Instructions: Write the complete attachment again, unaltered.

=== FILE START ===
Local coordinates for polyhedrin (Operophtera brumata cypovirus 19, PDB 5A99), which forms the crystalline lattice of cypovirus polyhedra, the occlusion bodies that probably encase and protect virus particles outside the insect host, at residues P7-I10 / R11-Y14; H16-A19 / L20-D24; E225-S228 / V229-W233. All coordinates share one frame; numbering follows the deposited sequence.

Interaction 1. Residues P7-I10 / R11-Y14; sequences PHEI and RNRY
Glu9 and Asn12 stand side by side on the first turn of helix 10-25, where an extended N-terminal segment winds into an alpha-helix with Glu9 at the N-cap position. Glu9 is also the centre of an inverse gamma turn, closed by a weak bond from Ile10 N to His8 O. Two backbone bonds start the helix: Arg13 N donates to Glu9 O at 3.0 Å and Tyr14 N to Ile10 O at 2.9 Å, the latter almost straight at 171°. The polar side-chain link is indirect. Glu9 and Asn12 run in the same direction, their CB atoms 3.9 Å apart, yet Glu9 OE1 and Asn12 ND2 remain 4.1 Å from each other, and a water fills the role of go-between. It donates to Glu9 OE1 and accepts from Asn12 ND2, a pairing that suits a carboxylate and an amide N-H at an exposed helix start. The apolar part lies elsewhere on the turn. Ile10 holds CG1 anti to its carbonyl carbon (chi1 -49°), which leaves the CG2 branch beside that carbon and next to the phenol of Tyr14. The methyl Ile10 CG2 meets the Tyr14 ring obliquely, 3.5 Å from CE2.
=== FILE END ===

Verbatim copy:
Local coordinates for polyhedrin (Operophtera brumata cypovirus 19, PDB 5A99), which forms the crystalline lattice of cypovirus polyhedra, the occlusion bodies that probably encase and protect virus particles outside the insect host, at residues P7-I10 / R11-Y14; H16-A19 / L20-D24; E225-S228 / V229-W233. All coordinates share one frame; numbering follows the deposited sequence.

Interaction 1. Residues P7-I10 / R11-Y14; sequences PHEI and RNRY
Glu9 and Asn12 stand side by side on the first turn of helix 10-25, where an extended N-terminal segment winds into an alpha-helix with Glu9 at the N-cap position. Glu9 is also the centre of an inverse gamma turn, closed by a weak bond from Ile10 N to His8 O. Two backbone bonds start the helix: Arg13 N donates to Glu9 O at 3.0 Å and Tyr14 N to Ile10 O at 2.9 Å, the latter almost straight at 171°. The polar side-chain link is indirect. Glu9 and Asn12 run in the same direction, their CB atoms 3.9 Å apart, yet Glu9 OE1 and Asn12 ND2 remain 4.1 Å from each other, and a water fills the role of go-between. It donates to Glu9 OE1 and accepts from Asn12 ND2, a pairing that suits a carboxylate and an amide N-H at an exposed helix start. The apolar part lies elsewhere on the turn. Ile10 holds CG1 anti to its carbonyl carbon (chi1 -49°), which leaves the CG2 branch beside that carbon and next to the phenol of Tyr14. The methyl Ile10 CG2 meets the Tyr14 ring obliquely, 3.5 Å from CE2.